In reality, every democratic country that suffers terror attacks conducts a process to find the balance between protecting the security of its citizens and defending the freedoms granted them. Every nation in its own way. Israel is closer to the fire and has been dealing with it for decades, so it’s already taken far-reaching steps to defend itself. But in Israel, too, such breaches were closed and defensive techniques developed only after the enemy first made use of them.

The wave of airplane hijackings in the late 1960s and early ’70s led to the development of an impressive security system for El Al and the Israel Airports Authority, something the Europeans will now have decide whether to adopt. The navy’s radar network learned to home in on terrorists’ boats only as a result of a number of bloody infiltrations by sea. The Shin Bet security service and Israel Defense Forces formulated methods to deal with suicide bombers a long time after buses began blowing up in the streets of Jerusalem, Tel Aviv and Haifa. And Israel is still scrambling for a cure against the present plague of stabbings and vehicle-ramming attacks.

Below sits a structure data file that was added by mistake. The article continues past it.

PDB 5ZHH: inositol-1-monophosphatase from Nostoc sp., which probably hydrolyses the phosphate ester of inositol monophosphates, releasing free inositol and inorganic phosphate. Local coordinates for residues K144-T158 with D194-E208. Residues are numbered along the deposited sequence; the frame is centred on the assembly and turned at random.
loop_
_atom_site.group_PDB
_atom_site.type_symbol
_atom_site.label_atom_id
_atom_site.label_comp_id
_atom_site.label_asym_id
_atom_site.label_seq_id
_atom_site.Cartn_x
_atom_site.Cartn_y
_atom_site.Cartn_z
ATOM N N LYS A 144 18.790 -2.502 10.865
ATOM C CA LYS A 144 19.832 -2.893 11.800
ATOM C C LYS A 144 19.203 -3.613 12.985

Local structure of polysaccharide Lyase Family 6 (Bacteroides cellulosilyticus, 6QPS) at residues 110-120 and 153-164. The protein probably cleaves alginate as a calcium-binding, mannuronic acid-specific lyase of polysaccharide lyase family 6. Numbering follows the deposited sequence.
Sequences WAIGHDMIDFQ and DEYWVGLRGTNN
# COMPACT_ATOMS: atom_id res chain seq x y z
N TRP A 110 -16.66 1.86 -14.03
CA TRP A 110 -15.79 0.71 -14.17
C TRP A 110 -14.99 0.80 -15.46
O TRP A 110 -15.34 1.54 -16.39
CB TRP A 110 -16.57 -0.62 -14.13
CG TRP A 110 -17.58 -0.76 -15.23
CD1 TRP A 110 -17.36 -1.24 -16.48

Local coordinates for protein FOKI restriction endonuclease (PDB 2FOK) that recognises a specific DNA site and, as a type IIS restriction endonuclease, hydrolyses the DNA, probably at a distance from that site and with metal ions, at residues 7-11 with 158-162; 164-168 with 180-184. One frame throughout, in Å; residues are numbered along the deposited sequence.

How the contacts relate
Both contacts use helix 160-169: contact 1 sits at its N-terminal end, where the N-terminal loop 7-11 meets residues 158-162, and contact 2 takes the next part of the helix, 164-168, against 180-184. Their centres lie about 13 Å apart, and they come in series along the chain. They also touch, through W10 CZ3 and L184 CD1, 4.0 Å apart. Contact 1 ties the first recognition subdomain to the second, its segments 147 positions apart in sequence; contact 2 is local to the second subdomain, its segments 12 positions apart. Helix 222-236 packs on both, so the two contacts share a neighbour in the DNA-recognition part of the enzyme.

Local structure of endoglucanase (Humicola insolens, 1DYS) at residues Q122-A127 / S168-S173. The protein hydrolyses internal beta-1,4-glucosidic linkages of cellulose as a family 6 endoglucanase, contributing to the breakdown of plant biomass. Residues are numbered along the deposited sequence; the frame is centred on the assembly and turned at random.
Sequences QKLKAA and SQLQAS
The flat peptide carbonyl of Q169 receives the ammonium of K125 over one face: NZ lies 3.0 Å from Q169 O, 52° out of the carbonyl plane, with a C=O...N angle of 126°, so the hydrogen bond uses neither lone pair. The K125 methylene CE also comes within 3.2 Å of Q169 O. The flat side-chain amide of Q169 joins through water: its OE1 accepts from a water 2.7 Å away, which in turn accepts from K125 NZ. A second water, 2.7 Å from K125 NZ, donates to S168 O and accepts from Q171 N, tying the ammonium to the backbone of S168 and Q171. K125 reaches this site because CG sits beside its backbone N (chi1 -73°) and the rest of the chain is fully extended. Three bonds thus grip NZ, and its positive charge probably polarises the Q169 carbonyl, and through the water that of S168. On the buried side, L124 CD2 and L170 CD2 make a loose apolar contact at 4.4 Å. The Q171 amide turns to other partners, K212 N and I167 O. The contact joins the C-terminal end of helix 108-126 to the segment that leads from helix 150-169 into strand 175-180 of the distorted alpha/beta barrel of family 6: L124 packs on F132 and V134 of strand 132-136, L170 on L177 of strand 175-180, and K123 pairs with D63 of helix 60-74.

Europe can start implementing some of the means and methods Israel has used against the suicide bombings. But we must wait and see whether the European public and governments have reached the critical mass of losses and trauma that would justify a fundamental change in their lifestyles and security rules while compromising their freedoms, as happened in the United States after the 9/11 attacks in 2001.